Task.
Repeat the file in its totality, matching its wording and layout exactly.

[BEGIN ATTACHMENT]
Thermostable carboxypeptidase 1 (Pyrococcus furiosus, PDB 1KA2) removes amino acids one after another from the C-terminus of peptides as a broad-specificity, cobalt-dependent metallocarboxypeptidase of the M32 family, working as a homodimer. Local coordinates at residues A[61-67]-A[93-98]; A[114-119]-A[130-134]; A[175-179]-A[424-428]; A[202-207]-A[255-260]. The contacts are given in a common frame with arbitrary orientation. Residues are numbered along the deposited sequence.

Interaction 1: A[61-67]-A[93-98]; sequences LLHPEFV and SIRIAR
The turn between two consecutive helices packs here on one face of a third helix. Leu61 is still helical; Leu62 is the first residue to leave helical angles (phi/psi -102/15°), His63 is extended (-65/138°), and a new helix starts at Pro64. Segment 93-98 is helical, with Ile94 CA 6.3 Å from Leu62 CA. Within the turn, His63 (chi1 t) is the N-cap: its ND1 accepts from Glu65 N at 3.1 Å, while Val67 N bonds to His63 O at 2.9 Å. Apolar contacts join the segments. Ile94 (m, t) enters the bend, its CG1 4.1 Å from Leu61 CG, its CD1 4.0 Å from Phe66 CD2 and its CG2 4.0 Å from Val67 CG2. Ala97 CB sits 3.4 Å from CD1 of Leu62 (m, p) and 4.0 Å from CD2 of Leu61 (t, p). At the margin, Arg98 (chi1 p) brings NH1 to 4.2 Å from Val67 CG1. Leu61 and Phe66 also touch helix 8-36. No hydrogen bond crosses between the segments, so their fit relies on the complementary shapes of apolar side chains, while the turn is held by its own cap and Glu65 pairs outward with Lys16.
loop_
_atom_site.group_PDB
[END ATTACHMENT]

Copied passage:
Thermostable carboxypeptidase 1 (Pyrococcus furiosus, PDB 1KA2) removes amino acids one after another from the C-terminus of peptides as a broad-specificity, cobalt-dependent metallocarboxypeptidase of the M32 family, working as a homodimer. Local coordinates at residues A[61-67]-A[93-98]; A[114-119]-A[130-134]; A[175-179]-A[424-428]; A[202-207]-A[255-260]. The contacts are given in a common frame with arbitrary orientation. Residues are numbered along the deposited sequence.

Interaction 1: A[61-67]-A[93-98]; sequences LLHPEFV and SIRIAR
The turn between two consecutive helices packs here on one face of a third helix. Leu61 is still helical; Leu62 is the first residue to leave helical angles (phi/psi -102/15°), His63 is extended (-65/138°), and a new helix starts at Pro64. Segment 93-98 is helical, with Ile94 CA 6.3 Å from Leu62 CA. Within the turn, His63 (chi1 t) is the N-cap: its ND1 accepts from Glu65 N at 3.1 Å, while Val67 N bonds to His63 O at 2.9 Å. Apolar contacts join the segments. Ile94 (m, t) enters the bend, its CG1 4.1 Å from Leu61 CG, its CD1 4.0 Å from Phe66 CD2 and its CG2 4.0 Å from Val67 CG2. Ala97 CB sits 3.4 Å from CD1 of Leu62 (m, p) and 4.0 Å from CD2 of Leu61 (t, p). At the margin, Arg98 (chi1 p) brings NH1 to 4.2 Å from Val67 CG1. Leu61 and Phe66 also touch helix 8-36. No hydrogen bond crosses between the segments, so their fit relies on the complementary shapes of apolar side chains, while the turn is held by its own cap and Glu65 pairs outward with Lys16.
loop_
_atom_site.group_PDB